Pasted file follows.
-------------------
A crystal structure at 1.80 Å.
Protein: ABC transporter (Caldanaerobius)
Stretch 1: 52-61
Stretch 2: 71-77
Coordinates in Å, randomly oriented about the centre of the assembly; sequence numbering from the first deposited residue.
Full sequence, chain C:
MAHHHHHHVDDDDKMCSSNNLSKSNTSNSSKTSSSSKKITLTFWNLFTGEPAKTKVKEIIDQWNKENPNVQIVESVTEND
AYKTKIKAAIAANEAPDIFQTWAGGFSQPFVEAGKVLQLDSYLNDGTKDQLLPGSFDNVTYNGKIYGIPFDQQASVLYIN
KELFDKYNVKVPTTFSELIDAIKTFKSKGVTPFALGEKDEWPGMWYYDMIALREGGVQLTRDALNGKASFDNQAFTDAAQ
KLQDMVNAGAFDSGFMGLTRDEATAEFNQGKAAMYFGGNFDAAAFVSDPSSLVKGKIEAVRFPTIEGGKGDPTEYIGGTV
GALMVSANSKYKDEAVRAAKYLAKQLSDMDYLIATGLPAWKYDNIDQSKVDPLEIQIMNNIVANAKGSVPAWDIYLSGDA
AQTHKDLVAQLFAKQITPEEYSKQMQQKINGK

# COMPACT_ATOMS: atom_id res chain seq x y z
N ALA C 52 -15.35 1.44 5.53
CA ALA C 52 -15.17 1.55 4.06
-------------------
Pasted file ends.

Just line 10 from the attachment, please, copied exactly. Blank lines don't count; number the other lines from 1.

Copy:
KLQDMVNAGAFDSGFMGLTRDEATAEFNQGKAAMYFGGNFDAAAFVSDPSSLVKGKIEAVRFPTIEGGKGDPTEYIGGTV